The world of digital photography is constantly evolving, with new and diverse techniques and treatments emerging in relation to what you can do with your images.

One of the latest and most popular of these techniques is HDR, or ‘High Dynamic Range’, processing, with nearly a quarter of a million images on image-sharing site Flickr possessing the tag ‘HDR’, and top-notch examples of the technique creeping more and more into the modern photographer’s repertoire.

As with most new techniques, HDR can seem intimidating at first, with the initial steps to creating top-quality HDR images being the hardest. However, WDC is here to help make these steps easier.

Benefits of High Dynamic Range

As can be seen by the various examples on these pages and the plethora of images creeping into the photographic community, HDR is an unarguably eye-catching technique. However, there is more than just an artistic purpose to the technique: it can be used as a practical tool to improve your photography.

As previously mentioned, the HDR technique allows the photographer to display the full dynamic range of an image, revealing detail that would otherwise be lost in shadows and highlights. The technique also uncovers a wider range of tonal details that, while visible to the eye, cnnot be captured in a single image, which is likely to feature blown out highlights and murky shadows.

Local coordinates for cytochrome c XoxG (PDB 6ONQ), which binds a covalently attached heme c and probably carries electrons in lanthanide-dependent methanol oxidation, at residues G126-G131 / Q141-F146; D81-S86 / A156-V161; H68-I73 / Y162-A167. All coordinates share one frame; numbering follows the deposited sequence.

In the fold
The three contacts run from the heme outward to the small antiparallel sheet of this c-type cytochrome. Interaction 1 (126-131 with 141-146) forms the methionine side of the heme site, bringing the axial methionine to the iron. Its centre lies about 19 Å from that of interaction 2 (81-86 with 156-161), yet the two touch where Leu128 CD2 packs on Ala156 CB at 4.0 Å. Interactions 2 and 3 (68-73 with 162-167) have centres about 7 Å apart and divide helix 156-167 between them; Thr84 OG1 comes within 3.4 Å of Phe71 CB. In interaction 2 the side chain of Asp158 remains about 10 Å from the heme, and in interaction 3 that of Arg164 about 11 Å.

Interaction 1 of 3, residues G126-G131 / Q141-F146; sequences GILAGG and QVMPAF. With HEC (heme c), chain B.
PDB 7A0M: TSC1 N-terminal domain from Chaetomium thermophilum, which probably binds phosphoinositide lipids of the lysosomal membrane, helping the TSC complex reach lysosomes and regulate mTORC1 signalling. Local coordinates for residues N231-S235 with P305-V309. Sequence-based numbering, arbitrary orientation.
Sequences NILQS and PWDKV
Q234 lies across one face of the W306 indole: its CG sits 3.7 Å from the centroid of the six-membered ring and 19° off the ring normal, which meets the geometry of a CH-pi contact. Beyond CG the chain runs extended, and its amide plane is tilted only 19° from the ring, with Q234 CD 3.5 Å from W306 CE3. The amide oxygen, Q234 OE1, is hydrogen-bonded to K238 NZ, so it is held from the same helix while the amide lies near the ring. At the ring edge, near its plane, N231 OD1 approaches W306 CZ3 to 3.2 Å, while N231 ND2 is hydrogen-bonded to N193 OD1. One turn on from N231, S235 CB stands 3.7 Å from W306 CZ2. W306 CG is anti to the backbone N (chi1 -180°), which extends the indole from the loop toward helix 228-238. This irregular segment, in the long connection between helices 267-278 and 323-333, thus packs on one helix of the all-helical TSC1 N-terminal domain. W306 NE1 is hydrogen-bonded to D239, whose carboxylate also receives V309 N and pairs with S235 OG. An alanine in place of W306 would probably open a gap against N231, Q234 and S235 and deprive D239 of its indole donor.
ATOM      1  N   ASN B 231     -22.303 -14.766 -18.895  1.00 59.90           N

The practical implications of the HDR technique are best illustrated by the following example.

Imagine taking a photo from the inside of a room and attempting to obtain an accurate representation of both the room and, say, the fantastic view through the window.

Capturing such a scene using a single exposure would be almost impossible due to the huge difference in brightness levels between the inside of the room and the outside. The problem would be the same if you were shooting shadowy architecture, for example.

The beauty of HDR photography is that such a problem is easily overcome, thanks to the ability to blend and tone map several exposures of the same shot where both the shadows and the highlights have been exposed correctly. In our example of the room, you would be able to maintain the detail of the interior while also showing the view through the window.

  1. 1. Introduction
  2. 2. High Dynamic Range Masterclass: Page 2
  3. 3. High Dynamic Range Masterclass: Page 3
  4. 4. High Dynamic Range Masterclass: Page 4
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